Skip to Main Content
It looks like you're using Internet Explorer 11 or older. This website works best with modern browsers such as the latest versions of Chrome, Firefox, Safari, and Edge. If you continue with this browser, you may see unexpected results.

LGBT 200: Introduction to Lesbian, Gay, Bisexual, and Transgender Studies

Guide to resources for LGBT 200

Primary / Secondary Sources

What is a Primary Source?

Primary sources are usually defined as first-hand information or data that is generated by witnesses or participants in past events.
Primary sources are characterized not by their format but rather by the information they convey and their relationship to the research question. The interpretation and evaluation of these sources becomes the basis for other research.

Primary sources provide direct evidence and information in order to better understand objects, people, places, and events from the past. Researchers use these materials for many reasons, including researching historical people, places, and events; family history; literary analysis; statistical research; studying performance practice; legal research; and marketing.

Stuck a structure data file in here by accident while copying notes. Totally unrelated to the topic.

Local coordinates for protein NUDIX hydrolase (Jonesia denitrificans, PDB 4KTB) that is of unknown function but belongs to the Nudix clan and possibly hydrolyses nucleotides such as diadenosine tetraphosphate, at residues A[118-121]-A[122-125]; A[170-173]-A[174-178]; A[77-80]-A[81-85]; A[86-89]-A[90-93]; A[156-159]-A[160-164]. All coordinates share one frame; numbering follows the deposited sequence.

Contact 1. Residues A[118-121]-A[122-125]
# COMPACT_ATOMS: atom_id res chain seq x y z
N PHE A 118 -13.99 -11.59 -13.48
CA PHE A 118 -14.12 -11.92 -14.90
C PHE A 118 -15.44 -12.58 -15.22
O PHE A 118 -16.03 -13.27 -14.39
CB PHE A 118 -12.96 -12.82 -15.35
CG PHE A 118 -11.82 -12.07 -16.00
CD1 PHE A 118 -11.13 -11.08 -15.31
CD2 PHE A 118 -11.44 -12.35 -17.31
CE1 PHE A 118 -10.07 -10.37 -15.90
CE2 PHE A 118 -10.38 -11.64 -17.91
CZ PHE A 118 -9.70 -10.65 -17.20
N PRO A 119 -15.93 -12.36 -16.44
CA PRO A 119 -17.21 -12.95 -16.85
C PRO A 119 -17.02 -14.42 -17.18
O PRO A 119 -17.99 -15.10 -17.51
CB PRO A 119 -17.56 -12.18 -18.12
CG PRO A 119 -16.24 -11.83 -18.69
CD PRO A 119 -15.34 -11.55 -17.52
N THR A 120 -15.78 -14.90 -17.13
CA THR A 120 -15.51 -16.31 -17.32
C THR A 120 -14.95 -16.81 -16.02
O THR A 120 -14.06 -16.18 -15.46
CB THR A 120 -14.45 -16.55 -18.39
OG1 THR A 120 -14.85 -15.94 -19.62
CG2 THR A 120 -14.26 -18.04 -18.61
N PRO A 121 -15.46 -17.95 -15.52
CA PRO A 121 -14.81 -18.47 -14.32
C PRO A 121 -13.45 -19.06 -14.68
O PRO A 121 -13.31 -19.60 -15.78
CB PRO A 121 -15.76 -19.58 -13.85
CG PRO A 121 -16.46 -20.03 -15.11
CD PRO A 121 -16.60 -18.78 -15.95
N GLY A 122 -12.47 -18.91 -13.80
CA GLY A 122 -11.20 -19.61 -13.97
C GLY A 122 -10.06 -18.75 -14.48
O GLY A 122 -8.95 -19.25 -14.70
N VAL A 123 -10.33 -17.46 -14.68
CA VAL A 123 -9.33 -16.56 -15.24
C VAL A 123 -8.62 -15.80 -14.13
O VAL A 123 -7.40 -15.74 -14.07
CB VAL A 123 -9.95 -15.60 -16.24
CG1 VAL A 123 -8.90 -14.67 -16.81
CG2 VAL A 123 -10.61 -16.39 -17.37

Primary sources are original records created at the time historical events occurred or well after events in the form of memoirs and oral histories.

Primary sources may include letters, manuscripts, diaries, journals, newspapers, speeches, interviews, memoirs, documents produced by government agencies such as Congress or the Office of the President, photographs, audio recordings, moving pictures or video recordings, research data, and objects or artifacts such as works of art or ancient roads, buildings, tools, and weapons.

Secondary sources are documents created later by someone who did not experience first-hand or participate in the events or conditions you are researching.

Secondary sources are accounts or analyses written after the fact by historians and other scholars making use of primary sources (and also other secondary sources). 

The main forms of secondary sources are books, textbooks, reference books (such as an encyclopedia), and journal articles.